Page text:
First global assessment of seabirds threatened by invasive alien species on islands is released


To guide island-based seabird conservation actions, a new peer-reviewed paper has been published in the journal Conservation Biology. The paper identifies, for the first time ever, every single island and islet worldwide where globally threatened seabirds breed, as well as whether invasive alien species are present and threatening them.

Seabirds are some of the most threatened marine animals in the world, with 29 per cent of species at risk of extinction. Significant threats to seabirds occur on islands where they breed, including predation and disturbance from invasive alien species such as rats, cats and pigs. However, in many cases, effective island conservation can mitigate these threats. Dena R Spatz, first author on the paper and graduate student at the University of California, Santa Cruz, commented: "Thanks to hundreds of collaborations from seabird biologists around the world, we were able to compile a global database that identifies islands where threatened seabirds are vulnerable to extinction. The Threatened Island Biodiversity database also highlights islands where invasive species eradications are needed or where protected areas are missing."

Southern Royal Albatross
Albatrosses, such as these Southern Royal Albatross, are some of the most endangered seabirds on the planet (Photo: Matt Jones)

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The paper, The Biogeography of Globally Threatened Seabirds and Island Conservation Opportunities, written by scientists from the Coastal Conservation Action Lab at the University of California, Island Conservation, and BirdLife International, identified all islands where populations of the 98 globally threatened seabird species (as classified by BirdLife International on the International Union for Conservation of Nature Red List) now remain, and documented the presence of threatening invasive species, protected areas and human populations. This list was then refined to identify islands that have the greatest opportunity for interventions to benefit threatened seabirds. It will now form the basis of further priority-setting to determine where action is most urgently needed.

Nick Holmes, Director of Science at Island Conservation, said: "This information is critical to guiding where to prevent threatened seabird extinctions, and is a rare opportunity for effective conservation at scale." Co-author Dr Stuart Butchart, Head of Science at BirdLife International, added: "Invasive alien species like rats cause significant economic damage and harm to people too, but on islands it is often feasible to eradicate invasive species, benefiting local communities as well as native wildlife."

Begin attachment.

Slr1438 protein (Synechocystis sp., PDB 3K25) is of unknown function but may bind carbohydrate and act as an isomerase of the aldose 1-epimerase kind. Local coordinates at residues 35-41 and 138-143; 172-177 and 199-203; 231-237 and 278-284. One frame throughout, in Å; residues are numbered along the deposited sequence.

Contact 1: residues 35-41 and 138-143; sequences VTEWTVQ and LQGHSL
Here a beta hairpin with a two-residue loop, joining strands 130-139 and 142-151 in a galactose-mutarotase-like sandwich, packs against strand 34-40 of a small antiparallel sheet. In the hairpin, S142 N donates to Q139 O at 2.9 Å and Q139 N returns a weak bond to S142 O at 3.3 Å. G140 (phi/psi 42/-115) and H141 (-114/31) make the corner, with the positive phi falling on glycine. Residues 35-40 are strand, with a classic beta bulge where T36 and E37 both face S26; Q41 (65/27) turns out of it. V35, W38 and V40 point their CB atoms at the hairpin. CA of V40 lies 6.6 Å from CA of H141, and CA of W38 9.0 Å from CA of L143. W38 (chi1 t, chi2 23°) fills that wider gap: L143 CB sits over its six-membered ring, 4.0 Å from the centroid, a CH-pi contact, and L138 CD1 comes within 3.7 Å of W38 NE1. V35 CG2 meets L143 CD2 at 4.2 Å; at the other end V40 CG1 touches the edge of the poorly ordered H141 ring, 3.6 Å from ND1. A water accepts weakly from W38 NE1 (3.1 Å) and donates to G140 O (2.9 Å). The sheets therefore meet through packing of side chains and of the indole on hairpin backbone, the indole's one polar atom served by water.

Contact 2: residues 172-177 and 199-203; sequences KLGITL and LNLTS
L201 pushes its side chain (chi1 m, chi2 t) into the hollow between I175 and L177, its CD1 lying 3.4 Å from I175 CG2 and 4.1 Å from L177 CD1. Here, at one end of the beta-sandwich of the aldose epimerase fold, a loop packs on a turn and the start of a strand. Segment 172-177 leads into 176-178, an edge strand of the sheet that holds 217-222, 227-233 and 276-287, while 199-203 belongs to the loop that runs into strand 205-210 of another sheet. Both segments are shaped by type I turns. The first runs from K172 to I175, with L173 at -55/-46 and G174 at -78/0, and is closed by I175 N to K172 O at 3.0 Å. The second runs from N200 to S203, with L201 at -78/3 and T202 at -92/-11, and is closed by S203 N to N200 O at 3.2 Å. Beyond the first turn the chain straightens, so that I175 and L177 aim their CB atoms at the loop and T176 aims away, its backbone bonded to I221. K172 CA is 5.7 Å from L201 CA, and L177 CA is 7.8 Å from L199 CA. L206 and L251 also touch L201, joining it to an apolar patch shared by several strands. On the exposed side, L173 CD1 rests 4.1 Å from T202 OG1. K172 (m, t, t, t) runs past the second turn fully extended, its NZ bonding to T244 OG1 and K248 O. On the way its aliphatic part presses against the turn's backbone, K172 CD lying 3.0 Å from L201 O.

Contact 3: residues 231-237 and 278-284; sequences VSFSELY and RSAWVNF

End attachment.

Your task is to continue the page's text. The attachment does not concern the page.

Top findings:

  • Over 1,300 present and locally extinct seabird populations (representing 98 species) were identified on 968 islands.
  • Invasive species — a major threat to seabirds — potentially impact breeding populations on 60 per cent of these islands.
  • Only one third of threatened seabird islands (359 islands, or 37 per cent) are formally protected (i.e. >90 per cent covered in protected areas), and over half (534 islands, or 55 per cent) have no legal protection. 83 per cent of threatened seabird islands lack adequate protection and/or are threatened by invasive alien species.
  • Eradicating invasive mammal populations to benefit native species is a tried and tested conservation technique. Most islands with threatened seabirds can easily be saved from these threats because the islands are small (57 per cent were <1 km2),="" uninhabited="" (74="" per="" cent),="" and="" are="" owned="" by="" relatively="" wealthy="" countries="" (96="" per="" cent="" owned="" by="" higher-income="" countries).="" collectively="" these="" attributes="" make="" islands="" with="" threatened="" seabirds="" a="" rare="" opportunity="" for="" effective="" conservation="" at="">

This research was funded by the David and Lucile Packard Foundation, the National Fish and Wildlife Foundation, Island Conservation, the Friends of Long Marine Lab, and Dr Earl H Myers and Ethel M Myers Oceanographic and Marine Biology Trust.

The full paper can be viewed at http://bio.research.ucsc.edu/people/croll/pdf/Spatz_2014.pdf

Written by: Spatz et al.